Aside from taking place five years beyond the present day and involving a plot where future Batman Terry McGinnins travels back to stop the spread of the deadly Brother Eye intelligence, the series has also been promoted as the platform from which DC’s publishing line will spring in 2015 and beyond. At the heart of the undertaking are four writers who each have their own experience telling long form serials: Keith Giffen, Jeff Lemire, Brian Azzarello and Dan Jurgens.
In advance of “Futures End” #0 — the Free Comic Book Day issue that launches the weekly this Saturday — CBR News spoke with Azzarello and Jurgens about the creative mix that makes the series tick. From the roles the writers each play in shaping a massive story to the way characters like Firestorm, Grifter and Batman Beyond got tapped, the pair look forward to their plans to make the DC Universe follow their lead for the coming year.
CBR News: Gentlemen, one thing that always strikes me as interesting when it comes to these big weekly series is the creative alchemy of the team. So how does the skill set break down amongst writers? In other words, who’s the safe cracker, and who’s the getaway driver?
Dan Jurgens: I don’t know. It’s interesting that we have so many questions about how we work together.
Brian Azzarello: Let’s see. Jeff is Murdock. Keith is Mr. T. Who can be Hannibal? I guess I’ll be Hannibal. You can be Face.
Jurgens: Okay! [Laughter]
Well, when you say it in those terms… I know this group came together piece by piece. So has anyone ended up taking the lead?
Jurgens: It weaves. It kind of goes in and out and back and forth. There are points in our plotting sessions where we spend a great deal of time, for example, talking about something Keith is working on. And that’s not necessarily Keith being the main voice. It’s all of us working to get to a certain point with his story line and his characters. We have some stuff that we handle individually, but as far as the overall arc, it’s been an equal contribution.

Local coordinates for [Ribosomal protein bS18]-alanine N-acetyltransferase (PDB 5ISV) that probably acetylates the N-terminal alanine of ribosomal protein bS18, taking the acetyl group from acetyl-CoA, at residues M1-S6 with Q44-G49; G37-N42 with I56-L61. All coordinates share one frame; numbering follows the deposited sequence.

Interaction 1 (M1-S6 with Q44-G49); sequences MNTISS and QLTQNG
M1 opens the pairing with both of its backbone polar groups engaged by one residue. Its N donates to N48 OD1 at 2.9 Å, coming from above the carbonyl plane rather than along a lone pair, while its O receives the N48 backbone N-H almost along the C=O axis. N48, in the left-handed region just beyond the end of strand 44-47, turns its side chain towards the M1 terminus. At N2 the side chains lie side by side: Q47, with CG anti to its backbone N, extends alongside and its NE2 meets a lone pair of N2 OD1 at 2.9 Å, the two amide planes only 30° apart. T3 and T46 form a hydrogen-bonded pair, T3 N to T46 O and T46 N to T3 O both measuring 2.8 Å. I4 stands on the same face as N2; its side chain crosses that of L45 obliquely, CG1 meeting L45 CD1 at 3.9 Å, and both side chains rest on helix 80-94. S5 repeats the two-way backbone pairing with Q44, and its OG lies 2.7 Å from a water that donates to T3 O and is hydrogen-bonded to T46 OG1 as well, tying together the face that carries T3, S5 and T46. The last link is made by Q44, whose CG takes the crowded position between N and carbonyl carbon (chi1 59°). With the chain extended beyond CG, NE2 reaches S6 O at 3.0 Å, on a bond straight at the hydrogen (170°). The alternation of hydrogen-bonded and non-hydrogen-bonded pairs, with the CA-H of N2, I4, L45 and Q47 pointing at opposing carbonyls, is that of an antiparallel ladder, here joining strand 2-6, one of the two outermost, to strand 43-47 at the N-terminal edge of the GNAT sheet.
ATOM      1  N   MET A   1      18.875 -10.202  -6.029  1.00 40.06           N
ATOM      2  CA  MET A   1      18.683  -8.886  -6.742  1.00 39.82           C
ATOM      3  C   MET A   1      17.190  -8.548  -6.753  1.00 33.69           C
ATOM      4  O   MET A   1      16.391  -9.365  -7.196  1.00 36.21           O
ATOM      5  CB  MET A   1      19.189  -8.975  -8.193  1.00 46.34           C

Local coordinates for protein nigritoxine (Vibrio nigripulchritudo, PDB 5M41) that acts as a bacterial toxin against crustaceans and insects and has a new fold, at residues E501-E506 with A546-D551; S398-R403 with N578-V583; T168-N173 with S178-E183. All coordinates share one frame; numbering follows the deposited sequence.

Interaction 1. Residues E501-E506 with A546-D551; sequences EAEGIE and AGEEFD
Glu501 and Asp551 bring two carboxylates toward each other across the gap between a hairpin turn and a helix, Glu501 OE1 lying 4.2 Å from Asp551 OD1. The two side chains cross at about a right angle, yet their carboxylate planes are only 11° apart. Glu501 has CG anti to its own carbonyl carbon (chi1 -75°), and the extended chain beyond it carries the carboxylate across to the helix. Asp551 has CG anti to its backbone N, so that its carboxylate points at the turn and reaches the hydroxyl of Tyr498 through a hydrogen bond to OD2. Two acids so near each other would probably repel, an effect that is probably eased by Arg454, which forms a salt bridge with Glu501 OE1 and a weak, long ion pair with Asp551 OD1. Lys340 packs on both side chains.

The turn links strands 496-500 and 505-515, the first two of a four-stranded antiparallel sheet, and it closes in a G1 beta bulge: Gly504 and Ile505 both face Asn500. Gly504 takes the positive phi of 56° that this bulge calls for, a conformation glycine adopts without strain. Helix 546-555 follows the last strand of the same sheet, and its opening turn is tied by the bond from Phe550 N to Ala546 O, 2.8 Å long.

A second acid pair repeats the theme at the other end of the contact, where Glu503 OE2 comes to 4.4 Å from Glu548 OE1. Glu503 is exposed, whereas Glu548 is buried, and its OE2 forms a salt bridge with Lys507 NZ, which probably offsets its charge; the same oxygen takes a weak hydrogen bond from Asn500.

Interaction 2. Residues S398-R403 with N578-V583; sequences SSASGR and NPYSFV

How do you plot things out for the whole year then? Dan, you’ve worked on big projects similar in shape to this, and Brian I know with something like “Wonder Woman” you wrote a very specific outline from the start. But since this has so many moving parts, do you lock everything down, or does their have to be a level of flexibility?
Azzarello: We tried to plot it out, but there had to be that flexibility. When we get together to do summits, we’re always going, “Oh my God, we have to back and change this now.” There’s a lot of work already put in that has to be changed because we come up with a better way to deal with it.
Jurgens: There are aspects of the end that we’ll change, and then we have to go back and change something at the beginning. Then that’ll mean something completely different two-thirds of the way through needs changing. But at one point, we hit a point with the ending where as soon as we got to it we all knew that was it. We could go to Dan [DiDio] and say, “This is it. This is how it all ends.”
Azzarello: But even that meant, “But we’ve got to go back and change all this.” [Laughter]